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Karma and killings in Myanmar

July 29, 2012


ISRAELIS have often complained that whenever a Palestinian is killed, the story is carried by the media across the Islamic world. But when a Muslim is slain by a fellow Muslim, nobody pays attention. There is some truth in this charge: Palestine has come to occupy such a focal point in the Muslim sense of identity that reminders of the Israeli occupation feed into a constant feeling of collective outrage.

It is very human to be selective in our sympathy: with all the suffering around the world, it would take a saint to grieve equally for all the victims of injustice. So we pick and choose according to our views, beliefs and proximity. It would be fair to say that the average Pakistani feels little for, say, the native tribes being virtually wiped out due to land clearing along the Amazon.

For the same reason, the plight of the Myanmar Muslim Rohingyas does not strike a chord in much of the Muslim world. The recent outbreak of violence against them by the majority Buddhists was reported widely last month, but the story has virtually disappeared from the media. It wasn’t till the Taliban threatened action against Burmese interests that we paid attention again.

The fact is that until last month’s slaughter, few of us were even aware of the substantial Muslim population of 800,000 in Myanmar. The image of the country has always been that of a predominantly Buddhist one, with the courageous Nobel Peace Prize winner, Aung San Suu Kyi, being the face of Burma.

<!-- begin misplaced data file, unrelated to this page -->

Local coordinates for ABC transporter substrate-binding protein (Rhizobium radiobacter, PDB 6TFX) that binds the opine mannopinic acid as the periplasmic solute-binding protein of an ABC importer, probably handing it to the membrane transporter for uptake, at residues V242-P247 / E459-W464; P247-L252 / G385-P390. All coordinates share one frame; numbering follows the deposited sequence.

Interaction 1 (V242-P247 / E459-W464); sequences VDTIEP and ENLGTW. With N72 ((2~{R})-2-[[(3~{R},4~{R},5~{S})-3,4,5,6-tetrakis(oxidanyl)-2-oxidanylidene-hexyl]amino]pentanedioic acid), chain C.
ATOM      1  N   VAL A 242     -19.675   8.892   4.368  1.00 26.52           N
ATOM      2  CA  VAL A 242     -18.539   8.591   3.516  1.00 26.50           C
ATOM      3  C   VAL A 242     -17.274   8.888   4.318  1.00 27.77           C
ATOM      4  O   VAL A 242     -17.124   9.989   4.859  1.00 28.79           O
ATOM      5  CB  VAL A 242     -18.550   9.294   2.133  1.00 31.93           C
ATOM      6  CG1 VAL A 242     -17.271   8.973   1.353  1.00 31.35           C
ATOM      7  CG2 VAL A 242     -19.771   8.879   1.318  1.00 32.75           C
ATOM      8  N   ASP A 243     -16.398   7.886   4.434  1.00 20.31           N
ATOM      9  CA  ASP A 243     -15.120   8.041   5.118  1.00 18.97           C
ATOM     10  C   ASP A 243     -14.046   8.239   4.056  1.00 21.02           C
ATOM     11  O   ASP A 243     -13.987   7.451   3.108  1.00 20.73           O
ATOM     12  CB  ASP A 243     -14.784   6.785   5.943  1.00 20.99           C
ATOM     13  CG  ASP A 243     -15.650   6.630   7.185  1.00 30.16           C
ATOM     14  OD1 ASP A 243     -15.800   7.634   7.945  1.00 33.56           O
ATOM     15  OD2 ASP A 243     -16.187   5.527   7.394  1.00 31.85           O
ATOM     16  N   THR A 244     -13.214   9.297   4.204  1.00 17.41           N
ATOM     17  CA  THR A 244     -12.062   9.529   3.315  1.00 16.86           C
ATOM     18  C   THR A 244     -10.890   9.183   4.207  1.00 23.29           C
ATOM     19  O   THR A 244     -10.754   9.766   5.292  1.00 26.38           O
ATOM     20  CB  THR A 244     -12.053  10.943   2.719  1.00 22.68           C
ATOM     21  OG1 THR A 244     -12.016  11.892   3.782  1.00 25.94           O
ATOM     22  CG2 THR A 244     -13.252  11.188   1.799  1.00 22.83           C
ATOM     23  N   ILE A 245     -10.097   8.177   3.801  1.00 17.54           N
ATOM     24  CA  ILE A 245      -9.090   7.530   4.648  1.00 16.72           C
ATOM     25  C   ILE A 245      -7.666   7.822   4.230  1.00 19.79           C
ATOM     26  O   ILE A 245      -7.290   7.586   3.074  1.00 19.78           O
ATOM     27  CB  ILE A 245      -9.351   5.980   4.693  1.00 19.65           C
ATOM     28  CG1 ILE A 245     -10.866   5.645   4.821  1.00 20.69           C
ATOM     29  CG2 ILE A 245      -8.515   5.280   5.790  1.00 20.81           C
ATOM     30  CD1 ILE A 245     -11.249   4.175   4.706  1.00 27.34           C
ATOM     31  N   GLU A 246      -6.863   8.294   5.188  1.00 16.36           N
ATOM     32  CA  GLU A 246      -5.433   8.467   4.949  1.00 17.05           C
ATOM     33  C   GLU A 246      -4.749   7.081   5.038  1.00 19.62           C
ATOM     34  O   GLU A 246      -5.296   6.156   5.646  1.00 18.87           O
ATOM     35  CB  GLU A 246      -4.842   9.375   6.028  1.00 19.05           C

However, the fact is that the Rohingyas have been subjected to persecution for decades. According to Amnesty International, some 200, 000 of them fled to Bangladesh in 1978 to escape a brutal military operation. This was followed by another wave of around 250,000 in 1991-92. The refugees complained of rape, persecution and forced labour by the military. Another 100,000 fled to Thailand, but were forced to leave for camps along the border with Myanmar.

The Muslim presence in Myanmar goes back to the 8th century, when Arab merchants and sailors set up settlements along the coast. Later, in the 15th century, a king from the independent kingdom of Arakan sought help from the neighbouring state of Bengal. For centuries after these early contacts, there was no check on movement between the two neighbouring states. When the British took over Burma, as it was then known as, they encouraged Muslim farmers from Bengal to move to the under-populated valleys of Arakan.

Now, virtually the entire Rohingya population of Myanmar is viewed as having entered illegally, and is denied basic human rights. As the recent massacre shows, they have a very precarious existence, and are deeply resented by the majority Buddhists. Since Buddhism is a religion that teaches its followers to walk the path of non-violence and tolerance, outsiders assume that Buddhists are essentially peaceful people. Sadly, this is just not so. Over the last decade, I have spent at least a couple of months a year in Sri Lanka, another Buddhist country. While I have mostly enjoyed being there, I have been very conscious of a violent streak running just below the surface.